Hair is loose. So when the body to which it is attached changes the direction in which it’s moving, the hair doesn’t move with it right away. Its motion lags behind. In physics terms, we say the hair has inertia (and that its motion is described by Newton’s First Law of Motion). In the case of our question about the horse, the horse’s mane moves according to the same law of physical motion. The mane hair has inertia when the horse’s body moves, just like our hair does when we swing.
So as the horse goes up into the air in its suspended phase, the horse’s body rises but the hair on its neck and head lag behind and don’t move yet. This means the horse is moving up “through” the mane, which therefore drapes downward around the horse’s neck. It’s analagous to the situation of someone swinging backwards whose hair wraps around her face.
As the horse starts to come downward again, out of the suspended phase of the pace, the body is falling or descending — but the mane hair gets left behind. So it streams upward like the hair of a girl swinging forward. Because the horse is also moving forward at the same time, the mane’s streaming-out (left-behind) motion is also slightly backward. The mane continues to lag behind the whole time the horse’s body is descending, even during the time it keeps going so far downward that it flexes the hock the way you see in the red picture we started with, the one I have reproduced once more to the right. This picture is like the one of the girl swinging backwards in the picture on the right of the swing pair above: looking at just the body you might think the horse is already pushing its body upward. But the mane tells you the truth, which is that the body is STILL moving downward at this point of the gait cycle. It’s only in the next two frames of the sequence that we start seeing the “tangled” mane position that indicates a change in the direction of motion — like the “tangle” of directions this little girl’s hair is moving in as she hits the point of changing direction in her swing.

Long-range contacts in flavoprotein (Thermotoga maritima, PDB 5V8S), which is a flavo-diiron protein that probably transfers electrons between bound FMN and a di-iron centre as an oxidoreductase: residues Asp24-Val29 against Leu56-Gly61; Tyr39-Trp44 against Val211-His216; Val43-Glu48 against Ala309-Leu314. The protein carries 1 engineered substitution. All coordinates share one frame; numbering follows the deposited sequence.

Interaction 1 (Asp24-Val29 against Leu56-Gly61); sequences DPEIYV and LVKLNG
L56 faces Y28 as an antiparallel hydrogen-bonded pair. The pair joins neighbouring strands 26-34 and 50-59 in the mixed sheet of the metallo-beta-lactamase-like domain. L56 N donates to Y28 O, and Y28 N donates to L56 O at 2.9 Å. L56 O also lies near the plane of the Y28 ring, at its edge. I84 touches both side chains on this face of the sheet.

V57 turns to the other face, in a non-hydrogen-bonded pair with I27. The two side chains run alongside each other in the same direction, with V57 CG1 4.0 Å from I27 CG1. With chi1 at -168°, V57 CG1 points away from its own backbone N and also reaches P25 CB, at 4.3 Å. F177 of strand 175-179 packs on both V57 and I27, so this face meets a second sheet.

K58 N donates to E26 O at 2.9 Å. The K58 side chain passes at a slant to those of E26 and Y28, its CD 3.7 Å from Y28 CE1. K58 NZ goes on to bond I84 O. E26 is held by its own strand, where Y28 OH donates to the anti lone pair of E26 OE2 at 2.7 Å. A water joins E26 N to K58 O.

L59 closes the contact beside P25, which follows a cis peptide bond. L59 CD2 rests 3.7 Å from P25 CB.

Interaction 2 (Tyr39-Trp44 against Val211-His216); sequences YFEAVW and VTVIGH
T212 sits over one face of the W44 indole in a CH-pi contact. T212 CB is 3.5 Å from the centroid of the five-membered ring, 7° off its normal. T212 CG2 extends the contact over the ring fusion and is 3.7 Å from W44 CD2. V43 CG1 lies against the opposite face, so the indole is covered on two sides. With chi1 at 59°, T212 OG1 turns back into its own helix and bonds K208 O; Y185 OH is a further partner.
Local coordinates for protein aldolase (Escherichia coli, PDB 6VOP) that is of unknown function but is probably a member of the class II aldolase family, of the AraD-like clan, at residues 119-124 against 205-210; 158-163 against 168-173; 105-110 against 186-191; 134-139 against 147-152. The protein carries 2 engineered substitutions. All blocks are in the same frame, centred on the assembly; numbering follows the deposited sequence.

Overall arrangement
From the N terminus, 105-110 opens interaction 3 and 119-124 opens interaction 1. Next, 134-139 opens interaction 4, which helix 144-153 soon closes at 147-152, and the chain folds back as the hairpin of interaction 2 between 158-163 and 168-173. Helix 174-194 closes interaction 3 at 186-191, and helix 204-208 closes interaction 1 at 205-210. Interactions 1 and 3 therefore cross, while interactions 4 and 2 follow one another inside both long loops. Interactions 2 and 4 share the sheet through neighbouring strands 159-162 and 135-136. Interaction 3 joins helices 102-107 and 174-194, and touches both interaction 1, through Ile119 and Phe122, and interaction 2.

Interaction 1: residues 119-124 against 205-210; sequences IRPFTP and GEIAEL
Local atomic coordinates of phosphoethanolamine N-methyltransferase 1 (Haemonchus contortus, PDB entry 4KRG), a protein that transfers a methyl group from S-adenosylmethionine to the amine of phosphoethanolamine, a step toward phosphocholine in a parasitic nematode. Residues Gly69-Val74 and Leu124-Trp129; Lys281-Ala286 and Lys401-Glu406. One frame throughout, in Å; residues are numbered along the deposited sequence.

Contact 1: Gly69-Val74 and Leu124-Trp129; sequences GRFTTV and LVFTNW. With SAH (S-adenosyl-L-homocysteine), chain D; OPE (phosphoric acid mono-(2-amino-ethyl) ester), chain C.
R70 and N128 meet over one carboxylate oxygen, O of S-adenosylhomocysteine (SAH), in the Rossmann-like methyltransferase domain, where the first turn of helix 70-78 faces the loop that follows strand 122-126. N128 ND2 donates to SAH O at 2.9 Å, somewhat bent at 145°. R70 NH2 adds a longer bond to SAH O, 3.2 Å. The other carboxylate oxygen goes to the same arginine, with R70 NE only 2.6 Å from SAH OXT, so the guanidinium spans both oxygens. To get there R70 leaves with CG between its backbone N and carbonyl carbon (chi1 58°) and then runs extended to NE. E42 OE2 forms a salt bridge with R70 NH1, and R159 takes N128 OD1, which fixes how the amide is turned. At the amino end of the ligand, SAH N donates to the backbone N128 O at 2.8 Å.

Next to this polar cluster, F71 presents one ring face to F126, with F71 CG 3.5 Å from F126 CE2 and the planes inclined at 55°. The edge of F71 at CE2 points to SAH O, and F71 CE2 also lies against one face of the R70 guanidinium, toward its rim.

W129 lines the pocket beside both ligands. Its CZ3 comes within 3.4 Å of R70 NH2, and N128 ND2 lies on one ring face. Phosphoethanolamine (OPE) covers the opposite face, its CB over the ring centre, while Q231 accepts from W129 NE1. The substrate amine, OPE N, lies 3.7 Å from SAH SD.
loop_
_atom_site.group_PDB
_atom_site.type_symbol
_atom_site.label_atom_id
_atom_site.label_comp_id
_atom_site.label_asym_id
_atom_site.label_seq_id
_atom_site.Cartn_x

The horse’s mane, then, tells us how the position of its body is changing in space as the horse moves. Because the hairs of the mane have inertia and get “left behind,” they show us when a horse’s body is rising or falling. And if you think about riding your horse, or watching a horse that’s moving in a pasture, you know this means there’s a lot more up and down motion going on than you might have realized. And that’s precisely true. It’s one reason riding fast gaits is harder than riding slower gaits. And it’s also a reason you might look again at the animated gif of this sequence and be impressed by the steadiness of the rider’s seat. Those up and down forces are acting on his body, too, and his body also has inertia. But you never see a gap between his seat and the horse’s back, nor do you see any other sign that his body is having to react to the constant change in direction from upward to downward and then downward to upward again. But that’s what’s going on. He’s riding with very good feel.